On the 10th of August each year, the world comes together to observe International Prison Justice Day. This significant day serves as a remembrance for prisoners who have tragically lost their lives in unnatural circumstances while incarcerated, and stands as a call for change within the criminal justice system.
The origin of this observance dates back to the unfortunate passing of Eddie Nalon in 1974 at Millhaven Maximum Security Prison. Eddie’s demise was a result of the malfunctioning emergency button within his solitary confinement unit, which led to fatal bleeding. A year later, in 1975, Millhaven prisoners staged a protest by refusing to eat and work, commemorating Eddie Nalon’s death. An inquiry later revealed that the call button in Eddie’s unit had been intentionally deactivated by the guards. Shockingly, even after this revelation, no substantial reforms were implemented. Tragically, a year subsequent to Eddie’s death, another prisoner named Bobby Landers met a similar fate due to a non-responsive call button. Bobby managed to leave behind a note describing the symptoms of a heart attack.
In response to these distressing incidents at Millhaven Maximum Prison, August 10th evolved into an International day of solidarity with incarcerated individuals worldwide, all of whom are advocating for reforms within the criminal justice system. This day symbolizes a united demand for changes in how prisoners are treated and the overall conditions of their confinement.
In Kenya, the observance of International Prison Justice Day began in 2015 at the Nairobi Remand and Allocation Prison (NRAP), organized by the Prison Reform Working Group. This initiative was prompted by the necessity to endorse the United Nations Standard Minimum Rules, commonly known as the Mandela Rules. These rules gained prominence following the implementation of the Persons Deprived of Liberty Act in 2014, which aimed to bring to life Article 51 of the 2010 Kenyan Constitution.
Subsequent years (2016, 2017, 2018, and 2019) saw nationwide commemorations in various Kenyan prisons, including Meru Main, Kericho Main, Kamiti Maximum, and Thika Main Prisons. These events were facilitated by the Legal Resources Foundation, Kenya Prison Service, and members of the Prisons Reform Working Group. The themes varied, covering topics like prisoners’ voting rights, reducing pretrial detentions, rethinking sentencing practices following the Muratetu Supreme Court decision, and enhancing legal aid through paralegalism.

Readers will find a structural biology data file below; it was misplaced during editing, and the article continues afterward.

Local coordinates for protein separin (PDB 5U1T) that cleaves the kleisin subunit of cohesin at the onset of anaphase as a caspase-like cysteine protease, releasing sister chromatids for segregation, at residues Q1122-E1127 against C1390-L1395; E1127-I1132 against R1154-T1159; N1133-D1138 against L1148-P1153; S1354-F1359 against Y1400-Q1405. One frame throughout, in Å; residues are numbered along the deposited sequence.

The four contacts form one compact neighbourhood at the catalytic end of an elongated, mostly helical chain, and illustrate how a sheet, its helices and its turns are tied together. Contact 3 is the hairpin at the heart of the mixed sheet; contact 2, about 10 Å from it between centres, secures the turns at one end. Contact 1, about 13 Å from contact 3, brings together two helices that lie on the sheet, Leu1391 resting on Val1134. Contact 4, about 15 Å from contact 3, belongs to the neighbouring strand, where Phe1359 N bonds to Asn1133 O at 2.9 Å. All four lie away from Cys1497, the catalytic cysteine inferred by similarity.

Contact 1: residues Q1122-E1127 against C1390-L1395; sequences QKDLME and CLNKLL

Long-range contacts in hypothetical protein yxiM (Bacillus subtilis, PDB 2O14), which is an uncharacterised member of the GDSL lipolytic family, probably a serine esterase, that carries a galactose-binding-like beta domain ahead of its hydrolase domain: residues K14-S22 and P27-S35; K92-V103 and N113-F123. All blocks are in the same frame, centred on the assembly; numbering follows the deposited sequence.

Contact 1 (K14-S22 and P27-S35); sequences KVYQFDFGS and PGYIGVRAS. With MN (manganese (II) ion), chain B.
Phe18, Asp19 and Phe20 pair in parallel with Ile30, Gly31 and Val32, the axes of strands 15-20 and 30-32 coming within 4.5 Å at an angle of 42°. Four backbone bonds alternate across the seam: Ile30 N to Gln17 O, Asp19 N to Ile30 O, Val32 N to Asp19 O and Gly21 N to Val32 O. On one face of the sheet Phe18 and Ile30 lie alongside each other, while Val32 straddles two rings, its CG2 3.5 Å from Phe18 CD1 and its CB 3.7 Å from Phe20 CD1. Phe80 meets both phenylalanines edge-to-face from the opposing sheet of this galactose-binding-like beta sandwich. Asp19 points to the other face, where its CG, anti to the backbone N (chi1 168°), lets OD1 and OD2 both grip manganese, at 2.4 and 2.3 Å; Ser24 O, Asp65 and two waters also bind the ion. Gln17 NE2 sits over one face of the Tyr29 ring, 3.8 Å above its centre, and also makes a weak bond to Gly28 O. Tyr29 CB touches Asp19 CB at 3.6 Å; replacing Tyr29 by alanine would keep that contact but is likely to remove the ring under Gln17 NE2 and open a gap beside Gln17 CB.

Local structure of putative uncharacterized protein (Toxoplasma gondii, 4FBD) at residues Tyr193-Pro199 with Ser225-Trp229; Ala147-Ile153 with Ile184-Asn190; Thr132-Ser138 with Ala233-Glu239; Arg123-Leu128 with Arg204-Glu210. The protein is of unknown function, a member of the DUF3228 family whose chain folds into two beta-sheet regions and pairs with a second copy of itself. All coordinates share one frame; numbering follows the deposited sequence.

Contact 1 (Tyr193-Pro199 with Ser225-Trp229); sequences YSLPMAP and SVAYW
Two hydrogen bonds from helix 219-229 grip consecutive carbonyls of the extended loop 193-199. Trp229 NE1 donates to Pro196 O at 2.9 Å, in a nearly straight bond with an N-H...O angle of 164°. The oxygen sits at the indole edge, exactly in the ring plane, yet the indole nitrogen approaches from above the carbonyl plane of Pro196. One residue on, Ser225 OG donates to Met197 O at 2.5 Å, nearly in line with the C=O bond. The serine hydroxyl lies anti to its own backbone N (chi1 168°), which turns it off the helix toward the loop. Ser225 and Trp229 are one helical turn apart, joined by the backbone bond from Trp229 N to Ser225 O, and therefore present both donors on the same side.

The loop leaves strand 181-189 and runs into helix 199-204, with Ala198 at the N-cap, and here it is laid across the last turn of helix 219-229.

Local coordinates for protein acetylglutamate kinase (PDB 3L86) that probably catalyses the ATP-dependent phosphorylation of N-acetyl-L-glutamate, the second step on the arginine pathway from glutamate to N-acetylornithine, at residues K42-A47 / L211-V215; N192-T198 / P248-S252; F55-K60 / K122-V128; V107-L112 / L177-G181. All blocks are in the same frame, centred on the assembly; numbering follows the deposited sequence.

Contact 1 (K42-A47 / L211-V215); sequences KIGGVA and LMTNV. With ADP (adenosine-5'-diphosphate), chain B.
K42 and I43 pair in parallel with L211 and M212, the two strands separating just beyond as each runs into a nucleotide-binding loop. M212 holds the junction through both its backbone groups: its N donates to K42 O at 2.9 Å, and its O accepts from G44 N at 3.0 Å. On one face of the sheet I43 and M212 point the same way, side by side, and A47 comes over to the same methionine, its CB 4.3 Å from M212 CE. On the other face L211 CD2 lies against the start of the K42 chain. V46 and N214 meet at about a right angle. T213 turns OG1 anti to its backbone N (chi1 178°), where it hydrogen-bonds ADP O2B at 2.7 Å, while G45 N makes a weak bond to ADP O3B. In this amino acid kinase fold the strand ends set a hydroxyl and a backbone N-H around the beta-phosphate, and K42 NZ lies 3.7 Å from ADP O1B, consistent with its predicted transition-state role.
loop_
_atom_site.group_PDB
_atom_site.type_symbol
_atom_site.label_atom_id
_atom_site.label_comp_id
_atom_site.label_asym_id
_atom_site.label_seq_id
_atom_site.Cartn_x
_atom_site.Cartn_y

These collective efforts led to a groundbreaking moment in Kenya’s history: the acknowledgment of prisoners’ right to vote in 2017, a milestone repeated in 2022. The years 2020 and 2021 posed unique challenges due to the COVID-19 pandemic, forcing the celebration into a virtual format. During this time, the focus shifted to delivering expedited justice through technological means. This transition highlighted the resilience of the justice system in adapting to new circumstances.
This year, the theme is “Access to Justice and Rehabilitation of Prisoners through a Responsive Correctional System.” The choice of this theme is in response to the escalating prison population in Kenya, which currently stands at 58,887, with 41% comprising pretrial detainees. This overcrowding strains already limited resources and significantly compromises the quality of incarceration.
As the world commemorates International Prison Justice Day, it serves as a reminder that change is imperative within the criminal justice system. This observance signifies global solidarity in seeking justice, advocating for prisoner rights, and fostering a correctional environment that promotes rehabilitation and human dignity.